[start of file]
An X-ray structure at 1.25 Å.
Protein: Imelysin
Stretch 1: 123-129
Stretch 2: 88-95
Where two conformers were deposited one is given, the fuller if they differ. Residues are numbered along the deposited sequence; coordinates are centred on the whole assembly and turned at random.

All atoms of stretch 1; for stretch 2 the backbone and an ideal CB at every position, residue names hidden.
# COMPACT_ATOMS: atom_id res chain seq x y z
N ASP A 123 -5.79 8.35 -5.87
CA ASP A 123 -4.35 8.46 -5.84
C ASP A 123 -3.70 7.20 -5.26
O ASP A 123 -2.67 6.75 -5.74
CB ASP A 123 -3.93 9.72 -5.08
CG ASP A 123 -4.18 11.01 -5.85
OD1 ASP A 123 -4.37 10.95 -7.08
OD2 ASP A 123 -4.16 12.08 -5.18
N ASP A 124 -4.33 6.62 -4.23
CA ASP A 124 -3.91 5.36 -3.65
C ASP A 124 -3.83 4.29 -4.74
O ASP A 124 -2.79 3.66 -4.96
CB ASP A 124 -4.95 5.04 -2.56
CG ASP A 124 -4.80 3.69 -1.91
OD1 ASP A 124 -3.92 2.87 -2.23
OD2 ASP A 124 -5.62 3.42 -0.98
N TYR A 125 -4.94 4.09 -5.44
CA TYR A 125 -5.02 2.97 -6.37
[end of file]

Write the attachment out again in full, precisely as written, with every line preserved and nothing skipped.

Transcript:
An X-ray structure at 1.25 Å.
Protein: Imelysin
Stretch 1: 123-129
Stretch 2: 88-95
Where two conformers were deposited one is given, the fuller if they differ. Residues are numbered along the deposited sequence; coordinates are centred on the whole assembly and turned at random.

All atoms of stretch 1; for stretch 2 the backbone and an ideal CB at every position, residue names hidden.
# COMPACT_ATOMS: atom_id res chain seq x y z
N ASP A 123 -5.79 8.35 -5.87
CA ASP A 123 -4.35 8.46 -5.84
C ASP A 123 -3.70 7.20 -5.26
O ASP A 123 -2.67 6.75 -5.74
CB ASP A 123 -3.93 9.72 -5.08
CG ASP A 123 -4.18 11.01 -5.85
OD1 ASP A 123 -4.37 10.95 -7.08
OD2 ASP A 123 -4.16 12.08 -5.18
N ASP A 124 -4.33 6.62 -4.23
CA ASP A 124 -3.91 5.36 -3.65
C ASP A 124 -3.83 4.29 -4.74
O ASP A 124 -2.79 3.66 -4.96
CB ASP A 124 -4.95 5.04 -2.56
CG ASP A 124 -4.80 3.69 -1.91
OD1 ASP A 124 -3.92 2.87 -2.23
OD2 ASP A 124 -5.62 3.42 -0.98
N TYR A 125 -4.94 4.09 -5.44
CA TYR A 125 -5.02 2.97 -6.37